University Libraries’ Cartographic Resources Used by Storm Chase Teams

Each summer, Ball State University offers the six credit-hour course Geography 490, Field Observation of Severe Local Storms. The members of the class are called the Great Plains Storm Chase Team. As part of the class, they travel between the Rocky Mountains and Mississippi River studying thunderstorms and tornadoes. Using maps and atlases is a critical part of the class, and the Ball State University Libraries’ GIS Research and Map Collection (GRMC) is an important resource for the maps and other cartographic materials they use.

The four-week class is divided into four days of classroom training and three weeks traveling in the field. While in the classroom, students learn about map and atlas reading, radar training, and the basics of forecasting and thunderstorm formation. Topographic maps and other atlases are used extensively during the field study portion of the class to determine the best travel routes and which roads are paved, gravel, or dirt—key information for storm chasing.

Dr. David Call, Assistant Professor, Department of Geography, has been teaching this class for the last four years. He is a regular user of topographic maps from the GRMC. They are critical for the storm chase class, and he incorporates the maps into classroom projects on flooding, urban development, and the changing course of the Mississippi River.

This year the class traveled the Plains from May 23 through June 9, driving 7,979 miles and passing through 12 states in addition to Indiana. Dr. Call’s experience leading the team allowed him to describe this year’s trip as “… routine in the sense that I knew, for the most part, what sorts of problems to expect and what types of weather we might see.” Dr. Call explained that even with his experience, the trip was exciting, exhilarating, and not lacking surprises.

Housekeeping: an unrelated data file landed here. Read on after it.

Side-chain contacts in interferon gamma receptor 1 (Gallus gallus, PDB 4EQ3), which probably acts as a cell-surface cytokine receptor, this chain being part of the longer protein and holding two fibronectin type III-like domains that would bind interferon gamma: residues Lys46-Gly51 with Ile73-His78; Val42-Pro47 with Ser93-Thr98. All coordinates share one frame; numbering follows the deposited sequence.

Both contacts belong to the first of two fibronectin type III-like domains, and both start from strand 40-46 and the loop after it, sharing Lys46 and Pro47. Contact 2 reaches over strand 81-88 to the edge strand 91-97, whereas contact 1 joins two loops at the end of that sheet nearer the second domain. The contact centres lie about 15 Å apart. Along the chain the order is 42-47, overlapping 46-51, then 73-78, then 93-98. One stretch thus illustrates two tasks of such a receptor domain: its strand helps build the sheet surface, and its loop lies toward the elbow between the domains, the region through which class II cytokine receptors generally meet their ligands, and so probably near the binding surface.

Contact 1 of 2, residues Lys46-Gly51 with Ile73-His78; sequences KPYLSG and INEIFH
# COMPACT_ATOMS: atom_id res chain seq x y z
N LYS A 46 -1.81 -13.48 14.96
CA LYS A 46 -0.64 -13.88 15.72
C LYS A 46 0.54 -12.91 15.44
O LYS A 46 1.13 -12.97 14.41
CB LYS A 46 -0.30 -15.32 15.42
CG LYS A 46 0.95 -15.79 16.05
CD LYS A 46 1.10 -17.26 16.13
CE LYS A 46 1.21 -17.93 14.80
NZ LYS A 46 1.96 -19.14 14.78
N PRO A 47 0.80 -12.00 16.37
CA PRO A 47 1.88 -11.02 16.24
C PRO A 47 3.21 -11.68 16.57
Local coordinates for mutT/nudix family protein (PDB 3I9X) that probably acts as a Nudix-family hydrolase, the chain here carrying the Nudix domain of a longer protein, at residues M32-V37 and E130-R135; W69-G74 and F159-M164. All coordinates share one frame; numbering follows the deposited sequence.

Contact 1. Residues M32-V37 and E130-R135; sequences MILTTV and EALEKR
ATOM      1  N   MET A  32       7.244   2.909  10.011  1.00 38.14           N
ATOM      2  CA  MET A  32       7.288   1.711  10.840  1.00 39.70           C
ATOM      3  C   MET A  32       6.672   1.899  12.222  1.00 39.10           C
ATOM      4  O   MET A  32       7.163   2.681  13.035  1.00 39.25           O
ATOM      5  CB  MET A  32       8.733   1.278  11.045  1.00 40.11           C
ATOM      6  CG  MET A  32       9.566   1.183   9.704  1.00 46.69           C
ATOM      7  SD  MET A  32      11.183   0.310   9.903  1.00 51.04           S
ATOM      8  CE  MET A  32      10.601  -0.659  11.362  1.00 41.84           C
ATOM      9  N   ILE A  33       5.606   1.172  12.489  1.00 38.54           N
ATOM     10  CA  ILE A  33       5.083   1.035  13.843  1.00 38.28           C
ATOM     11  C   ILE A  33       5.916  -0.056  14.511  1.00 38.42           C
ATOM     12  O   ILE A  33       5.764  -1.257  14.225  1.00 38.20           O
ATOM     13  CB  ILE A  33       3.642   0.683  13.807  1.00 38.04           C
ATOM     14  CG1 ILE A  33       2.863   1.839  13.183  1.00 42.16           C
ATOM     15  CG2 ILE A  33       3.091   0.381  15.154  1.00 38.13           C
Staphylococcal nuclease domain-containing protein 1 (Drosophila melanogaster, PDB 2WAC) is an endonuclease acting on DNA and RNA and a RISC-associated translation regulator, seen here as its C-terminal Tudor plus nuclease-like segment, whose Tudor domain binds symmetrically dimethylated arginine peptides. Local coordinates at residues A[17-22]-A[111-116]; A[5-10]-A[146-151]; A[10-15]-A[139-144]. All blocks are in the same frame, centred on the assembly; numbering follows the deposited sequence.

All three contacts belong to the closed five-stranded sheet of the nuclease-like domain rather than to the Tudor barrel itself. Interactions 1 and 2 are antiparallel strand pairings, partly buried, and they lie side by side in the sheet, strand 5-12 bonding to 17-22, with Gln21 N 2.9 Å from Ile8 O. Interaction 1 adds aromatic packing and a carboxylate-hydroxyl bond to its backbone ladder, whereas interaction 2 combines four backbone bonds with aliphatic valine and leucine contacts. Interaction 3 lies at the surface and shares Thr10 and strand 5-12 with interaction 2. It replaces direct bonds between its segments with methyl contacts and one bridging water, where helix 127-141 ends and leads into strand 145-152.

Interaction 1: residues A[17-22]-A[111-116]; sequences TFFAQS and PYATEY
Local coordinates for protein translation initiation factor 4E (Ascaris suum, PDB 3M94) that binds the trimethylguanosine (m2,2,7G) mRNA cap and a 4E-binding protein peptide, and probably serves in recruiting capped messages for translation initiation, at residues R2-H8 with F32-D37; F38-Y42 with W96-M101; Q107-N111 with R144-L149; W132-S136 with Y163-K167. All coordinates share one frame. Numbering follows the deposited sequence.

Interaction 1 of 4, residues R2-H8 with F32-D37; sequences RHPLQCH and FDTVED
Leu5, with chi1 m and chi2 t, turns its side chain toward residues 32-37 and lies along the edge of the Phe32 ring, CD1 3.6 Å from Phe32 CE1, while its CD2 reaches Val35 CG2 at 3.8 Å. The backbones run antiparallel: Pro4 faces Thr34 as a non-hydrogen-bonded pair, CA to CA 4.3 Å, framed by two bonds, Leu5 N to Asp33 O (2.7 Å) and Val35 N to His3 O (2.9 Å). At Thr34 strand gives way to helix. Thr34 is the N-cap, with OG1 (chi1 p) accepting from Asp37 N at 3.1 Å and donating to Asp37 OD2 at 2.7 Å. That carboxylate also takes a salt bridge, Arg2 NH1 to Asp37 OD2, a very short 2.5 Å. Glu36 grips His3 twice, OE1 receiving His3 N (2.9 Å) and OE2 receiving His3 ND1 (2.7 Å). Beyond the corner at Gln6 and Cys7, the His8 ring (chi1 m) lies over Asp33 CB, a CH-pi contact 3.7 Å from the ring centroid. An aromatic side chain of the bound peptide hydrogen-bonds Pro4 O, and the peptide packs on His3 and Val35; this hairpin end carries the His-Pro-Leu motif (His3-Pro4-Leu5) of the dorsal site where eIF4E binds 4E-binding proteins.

Alexander K. March, a meteorology student participating in the class, described the most exciting day of the trip as “Gustnado Day.” A gustnado is similar to, but different from, a tornado. It is a violent updraft not attached to the cloud base. Winds pick up and blow around dirt and debris with a force reaching up to 100 miles per hour.

The class witnessed several gustnadoes while traveling in Nebraska and actually drove through the middle of the updraft. March said they witnessed an irrigation system getting picked up and thrown in the storm. While stopping to look at the storm, March was able to lay back into the wind while another student’s glasses were sucked off his face. The class then witnessed a tornado less than a half-mile from the road.

March frequently uses the GRMC’s computers that are specialized for GIS applications to create custom maps, especially related to weather events. Recently, he created a map of the locations visited by the Geography 490 class using Google Maps. A photo album of the class trip is available online.

Another storm chase team comprised of science teachers from Oklahoma also used topographic maps from the GRMC for their summer trip across the Plains.  Laura Ames West and her husband Andrew chased storms through Missouri and Oklahoma with other teachers.

The GRMC was able to provide the team with maps detailing the road networks. West will be creating a Web page showing the team’s travels across the Plains and will use historic maps of Joplin, Missouri from the GRMC to show the effects of the deadly May tornado on the town.

West said that the GRMC provides an important service for researchers in the field, “We have travelled to some really remote locations, and we know exactly the conditions of roads and the topography of the land that will be encountered because of the maps provided by the GRMC. We’re able to have access to thousands of historic and current maps for our weather research.”

The GRMC includes over 30,000 historic and current topographic maps of the United States. These maps are available to students and faculty for use in the field or in classrooms.

The GRMC provides students and faculty with access to 28 high-end computers that can be used for mapping and GIS, an integral part of the curriculum in many disciplines at Ball State University.

For more information about the resources available from the GRMC, please contact Melissa S. Gentry or Angela S. Gibson 765-285-1097.  ◙

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